Verizon, the odds-on favorite to buy Yahoo, today finalized the deal, paying $4.83 billion for Yahoo’s Web assets and in the process expanding its digital advertising business.
The all-cash deal gives Verizon real estate and Web assets, but doesn’t include some intellectual property, which Yahoo plans to sell separately, nor does it affect Yahoo’s Alibaba and Yahoo Japan holdings, which are worth an estimated $40 billion, according to Bloomberg.
Yahoo is the second big Internet company Verizon has purchased; it bought AOL for $4.4 billion last year and is expected to close in the first quarter of 2017.
Verizon, which at one point rapidly gained share in the pay-TV sector, has been scaling back its FiOS TV service and looking instead to mobile delivery of TV services. It’s the largest wireless operator in the U.S. and is aggressively looking to mobile services, especially video, to supplement – and likely eventually replace – revenue from its traditional pay-TV business.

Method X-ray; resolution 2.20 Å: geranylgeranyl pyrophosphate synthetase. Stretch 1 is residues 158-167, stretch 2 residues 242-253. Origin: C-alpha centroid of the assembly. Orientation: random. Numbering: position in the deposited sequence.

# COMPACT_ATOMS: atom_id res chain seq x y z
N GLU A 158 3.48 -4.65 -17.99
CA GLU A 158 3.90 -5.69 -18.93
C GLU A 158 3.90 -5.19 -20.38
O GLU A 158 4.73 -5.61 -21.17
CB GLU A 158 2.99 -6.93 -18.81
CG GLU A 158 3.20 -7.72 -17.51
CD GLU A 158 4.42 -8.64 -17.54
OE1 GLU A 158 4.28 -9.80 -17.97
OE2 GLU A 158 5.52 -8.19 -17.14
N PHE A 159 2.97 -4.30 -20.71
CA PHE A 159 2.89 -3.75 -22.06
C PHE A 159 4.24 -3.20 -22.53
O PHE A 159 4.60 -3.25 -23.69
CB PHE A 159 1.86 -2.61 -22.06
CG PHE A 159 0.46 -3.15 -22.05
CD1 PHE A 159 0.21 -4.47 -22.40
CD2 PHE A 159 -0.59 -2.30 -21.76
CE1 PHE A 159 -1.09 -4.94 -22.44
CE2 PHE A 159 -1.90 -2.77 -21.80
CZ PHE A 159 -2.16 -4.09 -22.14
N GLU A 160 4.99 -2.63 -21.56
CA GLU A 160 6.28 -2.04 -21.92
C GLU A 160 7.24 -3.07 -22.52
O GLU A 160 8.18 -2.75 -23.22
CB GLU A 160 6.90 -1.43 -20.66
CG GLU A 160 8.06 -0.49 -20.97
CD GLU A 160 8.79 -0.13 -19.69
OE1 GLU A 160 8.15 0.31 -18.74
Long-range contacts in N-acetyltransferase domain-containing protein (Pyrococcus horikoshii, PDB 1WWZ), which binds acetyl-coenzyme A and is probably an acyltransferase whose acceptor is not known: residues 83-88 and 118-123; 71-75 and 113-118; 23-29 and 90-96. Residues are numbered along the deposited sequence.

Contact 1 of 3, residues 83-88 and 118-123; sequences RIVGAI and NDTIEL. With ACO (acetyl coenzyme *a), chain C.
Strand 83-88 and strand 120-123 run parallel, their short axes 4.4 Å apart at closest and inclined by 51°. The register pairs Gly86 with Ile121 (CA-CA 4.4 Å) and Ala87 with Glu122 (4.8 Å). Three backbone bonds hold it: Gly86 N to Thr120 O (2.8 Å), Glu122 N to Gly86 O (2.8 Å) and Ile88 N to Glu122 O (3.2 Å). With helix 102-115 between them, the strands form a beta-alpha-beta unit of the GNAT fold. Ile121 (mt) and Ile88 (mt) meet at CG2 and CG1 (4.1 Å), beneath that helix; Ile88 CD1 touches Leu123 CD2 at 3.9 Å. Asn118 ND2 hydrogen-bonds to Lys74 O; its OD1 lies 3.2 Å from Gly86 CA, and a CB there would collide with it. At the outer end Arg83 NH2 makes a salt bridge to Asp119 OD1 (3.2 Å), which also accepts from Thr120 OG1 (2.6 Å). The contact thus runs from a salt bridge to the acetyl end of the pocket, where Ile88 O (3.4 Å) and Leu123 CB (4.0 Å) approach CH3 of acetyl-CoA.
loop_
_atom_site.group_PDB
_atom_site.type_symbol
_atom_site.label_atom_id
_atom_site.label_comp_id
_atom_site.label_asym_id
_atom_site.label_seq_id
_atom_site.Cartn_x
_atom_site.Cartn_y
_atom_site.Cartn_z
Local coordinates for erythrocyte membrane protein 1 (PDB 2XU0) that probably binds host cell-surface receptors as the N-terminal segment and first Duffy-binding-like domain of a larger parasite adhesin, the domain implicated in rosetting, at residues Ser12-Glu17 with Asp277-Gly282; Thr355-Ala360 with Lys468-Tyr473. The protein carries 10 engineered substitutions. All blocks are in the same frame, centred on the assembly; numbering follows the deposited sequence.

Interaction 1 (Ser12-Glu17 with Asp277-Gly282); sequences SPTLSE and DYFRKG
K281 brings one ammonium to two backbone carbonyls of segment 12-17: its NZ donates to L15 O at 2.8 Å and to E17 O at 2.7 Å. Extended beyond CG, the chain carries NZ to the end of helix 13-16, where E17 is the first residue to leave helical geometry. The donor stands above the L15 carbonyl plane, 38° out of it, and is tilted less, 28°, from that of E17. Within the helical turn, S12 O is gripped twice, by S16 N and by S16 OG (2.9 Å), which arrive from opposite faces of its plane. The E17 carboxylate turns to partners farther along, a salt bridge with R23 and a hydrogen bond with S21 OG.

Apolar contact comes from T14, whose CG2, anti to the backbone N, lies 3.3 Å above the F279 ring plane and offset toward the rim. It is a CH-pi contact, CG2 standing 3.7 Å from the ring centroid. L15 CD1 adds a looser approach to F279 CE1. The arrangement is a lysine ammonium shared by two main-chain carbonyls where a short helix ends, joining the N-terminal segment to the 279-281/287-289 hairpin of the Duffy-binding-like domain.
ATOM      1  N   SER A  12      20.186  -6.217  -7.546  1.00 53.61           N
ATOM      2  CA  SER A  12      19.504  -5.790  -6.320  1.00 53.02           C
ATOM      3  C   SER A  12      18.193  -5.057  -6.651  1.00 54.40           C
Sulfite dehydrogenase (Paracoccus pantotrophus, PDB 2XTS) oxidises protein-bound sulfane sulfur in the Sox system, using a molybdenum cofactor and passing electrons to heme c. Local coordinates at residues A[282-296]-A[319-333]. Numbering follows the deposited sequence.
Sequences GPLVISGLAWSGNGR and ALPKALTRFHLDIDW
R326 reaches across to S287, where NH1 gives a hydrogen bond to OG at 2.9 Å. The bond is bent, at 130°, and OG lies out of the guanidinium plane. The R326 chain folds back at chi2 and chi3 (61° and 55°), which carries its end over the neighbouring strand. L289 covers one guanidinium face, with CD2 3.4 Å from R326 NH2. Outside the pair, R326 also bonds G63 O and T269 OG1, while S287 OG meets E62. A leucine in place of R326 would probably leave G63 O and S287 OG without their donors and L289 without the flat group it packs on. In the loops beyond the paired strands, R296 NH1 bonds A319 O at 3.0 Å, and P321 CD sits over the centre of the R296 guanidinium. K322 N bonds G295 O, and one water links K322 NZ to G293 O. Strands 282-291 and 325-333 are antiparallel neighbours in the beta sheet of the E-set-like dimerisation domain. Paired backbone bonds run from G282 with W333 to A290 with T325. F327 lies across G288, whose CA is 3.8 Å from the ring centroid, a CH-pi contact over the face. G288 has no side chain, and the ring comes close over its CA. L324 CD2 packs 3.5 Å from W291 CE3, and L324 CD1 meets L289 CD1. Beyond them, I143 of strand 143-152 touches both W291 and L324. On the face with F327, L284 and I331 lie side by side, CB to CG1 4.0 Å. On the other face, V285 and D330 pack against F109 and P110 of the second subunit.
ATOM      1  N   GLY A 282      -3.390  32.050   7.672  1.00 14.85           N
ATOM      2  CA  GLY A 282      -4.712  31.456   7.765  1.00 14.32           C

The Yahoo acquisition allows it to leverage data from both Yahoo and AOL to offer better targeted advertising to its 100 million wireless customers.
The mashup strengthens Verizon’s place in the digital ad market, as it will now have access to programmatic ad tech from BrightRoll and Flurry and to the more than 1 billion monthly users Yahoo still reaches.
"Yahoo gives us scale that is what is most critical here,” Marni Walden, who is head of product innovation and new business at Verizon told CNBC. "We want to compete and that is the place we need to be."
Added AOL Inc. Chief Executive Officer Tim Armstrong, “We have enormous respect for what Yahoo has accomplished: this transaction is about unleashing Yahoo’s full potential, building upon our collective synergies, and strengthening and accelerating that growth. “Combining Verizon, AOL and Yahoo will create a new powerful competitive rival in mobile media, and an open, scaled alternative offering for advertisers and publishers.”
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